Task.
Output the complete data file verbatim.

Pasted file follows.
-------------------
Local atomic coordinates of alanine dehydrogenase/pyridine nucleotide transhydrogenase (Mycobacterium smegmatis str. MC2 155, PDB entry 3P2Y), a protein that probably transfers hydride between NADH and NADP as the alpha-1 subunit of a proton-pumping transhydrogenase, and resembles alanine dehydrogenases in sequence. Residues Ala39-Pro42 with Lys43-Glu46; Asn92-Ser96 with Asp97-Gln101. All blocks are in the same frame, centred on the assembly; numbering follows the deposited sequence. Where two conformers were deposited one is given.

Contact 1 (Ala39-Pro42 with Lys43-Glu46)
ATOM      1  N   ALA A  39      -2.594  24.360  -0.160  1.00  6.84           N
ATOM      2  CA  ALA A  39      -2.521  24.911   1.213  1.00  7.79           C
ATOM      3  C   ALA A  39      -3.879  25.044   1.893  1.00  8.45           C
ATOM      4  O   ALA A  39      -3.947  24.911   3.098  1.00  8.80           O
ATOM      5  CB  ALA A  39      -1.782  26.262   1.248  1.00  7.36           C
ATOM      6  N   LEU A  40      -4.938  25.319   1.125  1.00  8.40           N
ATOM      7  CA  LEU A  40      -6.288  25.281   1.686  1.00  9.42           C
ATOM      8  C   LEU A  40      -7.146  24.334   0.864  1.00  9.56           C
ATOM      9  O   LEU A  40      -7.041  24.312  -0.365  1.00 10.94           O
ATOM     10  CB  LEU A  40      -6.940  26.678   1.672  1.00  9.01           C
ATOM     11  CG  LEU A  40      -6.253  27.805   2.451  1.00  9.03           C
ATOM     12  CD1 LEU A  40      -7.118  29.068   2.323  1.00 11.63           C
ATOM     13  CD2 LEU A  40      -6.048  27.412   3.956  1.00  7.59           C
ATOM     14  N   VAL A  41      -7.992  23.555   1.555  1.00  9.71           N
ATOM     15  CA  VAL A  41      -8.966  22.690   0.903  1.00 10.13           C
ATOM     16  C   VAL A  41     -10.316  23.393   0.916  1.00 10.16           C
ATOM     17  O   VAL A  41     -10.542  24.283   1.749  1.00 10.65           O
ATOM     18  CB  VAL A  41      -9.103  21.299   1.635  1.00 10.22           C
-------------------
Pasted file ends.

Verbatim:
Local atomic coordinates of alanine dehydrogenase/pyridine nucleotide transhydrogenase (Mycobacterium smegmatis str. MC2 155, PDB entry 3P2Y), a protein that probably transfers hydride between NADH and NADP as the alpha-1 subunit of a proton-pumping transhydrogenase, and resembles alanine dehydrogenases in sequence. Residues Ala39-Pro42 with Lys43-Glu46; Asn92-Ser96 with Asp97-Gln101. All blocks are in the same frame, centred on the assembly; numbering follows the deposited sequence. Where two conformers were deposited one is given.

Contact 1 (Ala39-Pro42 with Lys43-Glu46)
ATOM      1  N   ALA A  39      -2.594  24.360  -0.160  1.00  6.84           N
ATOM      2  CA  ALA A  39      -2.521  24.911   1.213  1.00  7.79           C
ATOM      3  C   ALA A  39      -3.879  25.044   1.893  1.00  8.45           C
ATOM      4  O   ALA A  39      -3.947  24.911   3.098  1.00  8.80           O
ATOM      5  CB  ALA A  39      -1.782  26.262   1.248  1.00  7.36           C
ATOM      6  N   LEU A  40      -4.938  25.319   1.125  1.00  8.40           N
ATOM      7  CA  LEU A  40      -6.288  25.281   1.686  1.00  9.42           C
ATOM      8  C   LEU A  40      -7.146  24.334   0.864  1.00  9.56           C
ATOM      9  O   LEU A  40      -7.041  24.312  -0.365  1.00 10.94           O
ATOM     10  CB  LEU A  40      -6.940  26.678   1.672  1.00  9.01           C
ATOM     11  CG  LEU A  40      -6.253  27.805   2.451  1.00  9.03           C
ATOM     12  CD1 LEU A  40      -7.118  29.068   2.323  1.00 11.63           C
ATOM     13  CD2 LEU A  40      -6.048  27.412   3.956  1.00  7.59           C
ATOM     14  N   VAL A  41      -7.992  23.555   1.555  1.00  9.71           N
ATOM     15  CA  VAL A  41      -8.966  22.690   0.903  1.00 10.13           C
ATOM     16  C   VAL A  41     -10.316  23.393   0.916  1.00 10.16           C
ATOM     17  O   VAL A  41     -10.542  24.283   1.749  1.00 10.65           O
ATOM     18  CB  VAL A  41      -9.103  21.299   1.635  1.00 10.22           C